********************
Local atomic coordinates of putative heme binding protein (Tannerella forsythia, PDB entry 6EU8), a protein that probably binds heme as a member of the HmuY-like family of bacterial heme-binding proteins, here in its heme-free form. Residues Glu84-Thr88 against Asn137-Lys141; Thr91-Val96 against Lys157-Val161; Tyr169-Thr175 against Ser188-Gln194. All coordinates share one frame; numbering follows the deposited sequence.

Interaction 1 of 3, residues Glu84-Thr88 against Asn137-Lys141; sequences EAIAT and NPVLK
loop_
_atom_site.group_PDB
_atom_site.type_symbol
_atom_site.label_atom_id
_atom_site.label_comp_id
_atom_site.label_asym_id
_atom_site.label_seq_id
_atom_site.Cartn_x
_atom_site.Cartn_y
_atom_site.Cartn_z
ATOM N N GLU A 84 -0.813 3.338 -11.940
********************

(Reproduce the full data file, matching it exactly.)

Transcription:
Local atomic coordinates of putative heme binding protein (Tannerella forsythia, PDB entry 6EU8), a protein that probably binds heme as a member of the HmuY-like family of bacterial heme-binding proteins, here in its heme-free form. Residues Glu84-Thr88 against Asn137-Lys141; Thr91-Val96 against Lys157-Val161; Tyr169-Thr175 against Ser188-Gln194. All coordinates share one frame; numbering follows the deposited sequence.

Interaction 1 of 3, residues Glu84-Thr88 against Asn137-Lys141; sequences EAIAT and NPVLK
loop_
_atom_site.group_PDB
_atom_site.type_symbol
_atom_site.label_atom_id
_atom_site.label_comp_id
_atom_site.label_asym_id
_atom_site.label_seq_id
_atom_site.Cartn_x
_atom_site.Cartn_y
_atom_site.Cartn_z
ATOM N N GLU A 84 -0.813 3.338 -11.940